Raindrop ripples

Whenever I’m out on a lake I’m always looking around at the sky, the clouds, the shoreline and the reflections — anything for a delightful image and photograph.  Last week I wrote about musical patterns that I saw in the surface of a lake with the reflection of cattails and lily pads.  This week I found raindrops dancing on a lake surface.  It was early evening when we put our canoe into the water, with a sun sinking into the west and a bank of clouds passing by.  The sun was still out and when I looked around I could see small circles on the surface of the lake, and not of the fish-kind.  Although we couldn’t feel it ourselves it was starting to rain.  The single drops spaced themselves on the surface of lake, making beautifully concentric circles and ripples spreading outward.  With the sunlight and the blue sky reflected in the surface, I was presented with a wonderful photographic opportunity.  As quickly as the rain had started, it then stopped.  After awhile the sun slid below the horizon, painting the sky a shade of pink and orange; the full moon rose over the trees, the stars filled the sky above, and we were treated to another beautiful summer’s evening on a Minnesota lake.

Musical patterns on the lake

With a weekend full of activities that already included an art exhibit reception, a 40-mile bike ride, and a baseball game, we decided to head out early this morning for some peace and quiet on a local lake.  We had hoped to be on the lake as the sun was rising, but Mother Nature had other plans and the dawn began overcast and cloudy.  As we launched our canoe we had the entire lake to ourselves, surrounded by the special stillness and quiet that is reserved for the earliest times of the morning.  The lake was calm and we paddled near a shoreline that was lined with cattails and had lily pads floating nearby.  As I looked at the lake surface and the reflection I felt like I was looking at a sheet of music with staff lines and notes placed in a pattern that was meant to be played and interpreted.  Perhaps it was a prelude to the day that was just beginning — a time of wonder and calm when all the world seems still and all you have to do for the next hour or so is relax in your canoe, paddle on the lake, and enjoy the hours as they quietly develop.

Savoring summer

Although Minnesota is known as the land of 10,000 lakes that is actually quite modest as there are thousands more.  The advantage for those of us in urban areas in the state is that we are never very far from a wonderful lake.  Within a 10-mile radius of our home are a dozen plus lakes to enjoy.  On a calm summer’s evening earlier this week, we launched our canoe for a leisurely paddle.  We took along a light dinner to enjoy, a transistor radio to listen to the baseball game, and good attitudes to relax and appreciate the beauty of summer in Minnesota.  The colors of the sky and sunset reflected in the quiet waters of the lake.  In this photo you can see the power lines and electrical towers of the city, but you can’t see the interstate highway that is just on the other side of the far tree line.  On this evening there was no noise audible from the traffic, and we were serenaded by the call of a loon that was residing somewhere on the lake.  Except for the power lines, we could have easily been miles away from our urban life.  We were out on the lake for only a couple of hours but this short respite from the hustle and bustle, the noise and cacophony of the city life was a wonderful way to appreciate and savor the best of the summer season.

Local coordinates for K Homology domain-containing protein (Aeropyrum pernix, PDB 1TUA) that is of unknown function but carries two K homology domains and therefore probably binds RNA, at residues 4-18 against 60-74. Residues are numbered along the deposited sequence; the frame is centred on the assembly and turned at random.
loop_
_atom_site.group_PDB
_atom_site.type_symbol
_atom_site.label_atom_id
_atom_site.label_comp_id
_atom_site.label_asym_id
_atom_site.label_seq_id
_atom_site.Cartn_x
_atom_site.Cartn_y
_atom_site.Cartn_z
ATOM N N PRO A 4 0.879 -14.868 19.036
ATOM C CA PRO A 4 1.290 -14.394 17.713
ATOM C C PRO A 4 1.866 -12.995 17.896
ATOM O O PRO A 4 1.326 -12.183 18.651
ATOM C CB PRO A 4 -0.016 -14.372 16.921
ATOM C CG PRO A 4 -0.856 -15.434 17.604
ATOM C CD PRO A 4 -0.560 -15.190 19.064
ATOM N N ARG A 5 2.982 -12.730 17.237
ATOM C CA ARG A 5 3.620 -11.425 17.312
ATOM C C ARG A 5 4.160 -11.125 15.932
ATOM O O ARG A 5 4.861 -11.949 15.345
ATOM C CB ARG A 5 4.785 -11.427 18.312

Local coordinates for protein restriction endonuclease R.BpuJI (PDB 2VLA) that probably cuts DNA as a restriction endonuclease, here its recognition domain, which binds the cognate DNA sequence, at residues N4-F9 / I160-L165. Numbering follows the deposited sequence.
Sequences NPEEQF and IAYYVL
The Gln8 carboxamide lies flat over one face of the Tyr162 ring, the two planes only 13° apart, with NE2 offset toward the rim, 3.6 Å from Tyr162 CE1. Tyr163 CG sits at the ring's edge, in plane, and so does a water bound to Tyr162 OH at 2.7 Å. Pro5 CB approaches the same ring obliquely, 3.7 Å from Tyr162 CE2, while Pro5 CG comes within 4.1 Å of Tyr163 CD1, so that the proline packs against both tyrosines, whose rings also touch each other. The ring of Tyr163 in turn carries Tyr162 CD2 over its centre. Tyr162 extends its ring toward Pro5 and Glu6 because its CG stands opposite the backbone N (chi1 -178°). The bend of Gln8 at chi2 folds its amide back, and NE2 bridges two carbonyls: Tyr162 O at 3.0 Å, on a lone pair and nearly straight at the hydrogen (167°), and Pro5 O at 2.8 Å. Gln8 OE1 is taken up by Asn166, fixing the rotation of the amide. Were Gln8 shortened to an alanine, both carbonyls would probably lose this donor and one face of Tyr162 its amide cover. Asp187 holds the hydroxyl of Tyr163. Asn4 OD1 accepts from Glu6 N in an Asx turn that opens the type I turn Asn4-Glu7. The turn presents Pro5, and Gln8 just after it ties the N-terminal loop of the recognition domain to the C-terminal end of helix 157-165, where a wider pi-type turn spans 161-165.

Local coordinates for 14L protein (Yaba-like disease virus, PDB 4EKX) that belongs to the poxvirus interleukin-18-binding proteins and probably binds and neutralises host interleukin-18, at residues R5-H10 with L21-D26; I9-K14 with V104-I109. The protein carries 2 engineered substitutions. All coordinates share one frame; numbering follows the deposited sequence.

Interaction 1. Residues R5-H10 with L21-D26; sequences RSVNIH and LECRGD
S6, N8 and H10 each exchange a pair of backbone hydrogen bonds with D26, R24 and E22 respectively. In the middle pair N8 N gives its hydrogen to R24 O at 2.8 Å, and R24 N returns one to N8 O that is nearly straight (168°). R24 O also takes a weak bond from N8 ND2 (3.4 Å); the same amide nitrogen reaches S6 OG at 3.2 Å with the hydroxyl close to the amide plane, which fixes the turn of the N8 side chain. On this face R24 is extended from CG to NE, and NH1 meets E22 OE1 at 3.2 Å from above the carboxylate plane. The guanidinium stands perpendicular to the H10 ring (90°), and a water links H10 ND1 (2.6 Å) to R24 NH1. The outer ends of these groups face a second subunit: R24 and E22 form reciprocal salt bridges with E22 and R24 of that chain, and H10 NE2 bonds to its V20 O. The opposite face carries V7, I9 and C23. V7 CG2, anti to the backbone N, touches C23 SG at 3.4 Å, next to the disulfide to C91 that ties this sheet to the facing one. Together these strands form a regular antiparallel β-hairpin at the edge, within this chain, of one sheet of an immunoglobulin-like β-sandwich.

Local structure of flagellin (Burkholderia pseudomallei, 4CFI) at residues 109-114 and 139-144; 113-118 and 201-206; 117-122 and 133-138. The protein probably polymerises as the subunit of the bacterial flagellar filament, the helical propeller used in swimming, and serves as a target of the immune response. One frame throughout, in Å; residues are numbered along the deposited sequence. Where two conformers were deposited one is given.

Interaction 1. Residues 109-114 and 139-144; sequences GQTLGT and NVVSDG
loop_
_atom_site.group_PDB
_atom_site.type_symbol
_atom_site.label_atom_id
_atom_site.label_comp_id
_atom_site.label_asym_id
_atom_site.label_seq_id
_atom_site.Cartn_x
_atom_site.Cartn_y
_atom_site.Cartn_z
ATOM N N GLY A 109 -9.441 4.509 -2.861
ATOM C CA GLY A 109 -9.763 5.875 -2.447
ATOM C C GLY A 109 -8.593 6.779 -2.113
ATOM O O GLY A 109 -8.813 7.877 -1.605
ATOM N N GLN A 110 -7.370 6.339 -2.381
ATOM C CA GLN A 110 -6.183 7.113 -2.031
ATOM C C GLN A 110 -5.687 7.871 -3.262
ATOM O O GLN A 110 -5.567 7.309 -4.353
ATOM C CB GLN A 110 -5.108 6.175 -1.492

On Big Rice Lake

Due to my recent broken arm and tendon surgery I was not ready to participate in the traditional fishing opener here in Minnesota.  I was close but not completely operational a few weeks ago.  But thanks to my physical therapy (and a late spring) it was time to test my hand and my fishing skills.  We headed north yesterday to a beautiful lake in Cass County, Big Rice Lake.  The weather was iffy – possible showers, possible storms, possible sun (in other words, nobody could really predict what it would be).  We loaded up the canoe with layers of jackets and rain coats, sunscreen, rods, reels, and good humor.  What we were greeted with could not have been expected — a wonderfully calm day with hardly a ripple across the surface of the lake.  We were enveloped by a beautiful sky which seemed even more immense as it was reflected in the still lake surface.  The clouds danced on the water as we drifted along.  A few hours later we’d  seen red-winged blackbirds protecting their nests, heard the call of loons from various corners of the lake, gotten a little bit sunburned, and caught our limit of northerns.  And after we’d packed up our gear and fish, loaded the canoe back onto the car, and left the boat landing the rain began to come down.

It was a dark & stormy night

We headed north this weekend for a little fishing trip — one that was full of delights and surprises.  We were tent camping and were fortunate to find a beautiful campsite on the shore of a northern lake.  As we drifted to sleep last night we were serenaded by a chorus of frogs and loons.  And yet in the middle of the night a storm moved through, bringing lightning and thunder, wind, and rain.  I lay wide awake in the tent, imagining a worst-case scenario and worrying about what we would do.  Luckily the worst of the dark & stormy night was off in the distance and what I was imagining didn’t develop.  When we awoke this morning we were greeted with summer temperatures, a calm lake, and clearing skies.  Today was beautiful for fishing.  With blue skies, white clouds, clear water, and the serenade of red-winged blackbirds and loons, we were successful in catching a “slug” of northern pike.  After having lived here in Minnesota for almost four years I’m appreciating even more the specialness and richness of our 10,000 plus lakes.